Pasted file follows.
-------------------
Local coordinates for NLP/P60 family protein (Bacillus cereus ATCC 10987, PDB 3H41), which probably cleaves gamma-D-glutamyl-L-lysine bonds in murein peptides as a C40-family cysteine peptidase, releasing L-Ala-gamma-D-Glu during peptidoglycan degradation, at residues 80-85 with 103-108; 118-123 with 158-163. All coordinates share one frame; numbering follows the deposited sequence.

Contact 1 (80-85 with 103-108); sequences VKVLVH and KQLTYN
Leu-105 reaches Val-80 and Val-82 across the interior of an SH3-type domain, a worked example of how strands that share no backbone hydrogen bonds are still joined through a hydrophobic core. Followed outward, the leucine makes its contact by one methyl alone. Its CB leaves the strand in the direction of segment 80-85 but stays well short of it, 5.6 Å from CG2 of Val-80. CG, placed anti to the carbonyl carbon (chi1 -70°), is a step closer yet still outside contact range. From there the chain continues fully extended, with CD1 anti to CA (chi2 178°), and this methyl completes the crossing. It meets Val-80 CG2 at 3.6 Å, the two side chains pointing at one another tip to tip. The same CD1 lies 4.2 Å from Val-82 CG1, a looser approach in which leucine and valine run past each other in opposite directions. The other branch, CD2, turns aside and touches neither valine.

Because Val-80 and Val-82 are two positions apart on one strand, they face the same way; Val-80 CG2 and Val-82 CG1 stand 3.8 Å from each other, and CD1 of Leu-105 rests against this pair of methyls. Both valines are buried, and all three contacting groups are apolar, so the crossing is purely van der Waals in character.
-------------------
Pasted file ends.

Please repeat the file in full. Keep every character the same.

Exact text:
Local coordinates for NLP/P60 family protein (Bacillus cereus ATCC 10987, PDB 3H41), which probably cleaves gamma-D-glutamyl-L-lysine bonds in murein peptides as a C40-family cysteine peptidase, releasing L-Ala-gamma-D-Glu during peptidoglycan degradation, at residues 80-85 with 103-108; 118-123 with 158-163. All coordinates share one frame; numbering follows the deposited sequence.

Contact 1 (80-85 with 103-108); sequences VKVLVH and KQLTYN
Leu-105 reaches Val-80 and Val-82 across the interior of an SH3-type domain, a worked example of how strands that share no backbone hydrogen bonds are still joined through a hydrophobic core. Followed outward, the leucine makes its contact by one methyl alone. Its CB leaves the strand in the direction of segment 80-85 but stays well short of it, 5.6 Å from CG2 of Val-80. CG, placed anti to the carbonyl carbon (chi1 -70°), is a step closer yet still outside contact range. From there the chain continues fully extended, with CD1 anti to CA (chi2 178°), and this methyl completes the crossing. It meets Val-80 CG2 at 3.6 Å, the two side chains pointing at one another tip to tip. The same CD1 lies 4.2 Å from Val-82 CG1, a looser approach in which leucine and valine run past each other in opposite directions. The other branch, CD2, turns aside and touches neither valine.

Because Val-80 and Val-82 are two positions apart on one strand, they face the same way; Val-80 CG2 and Val-82 CG1 stand 3.8 Å from each other, and CD1 of Leu-105 rests against this pair of methyls. Both valines are buried, and all three contacting groups are apolar, so the crossing is purely van der Waals in character.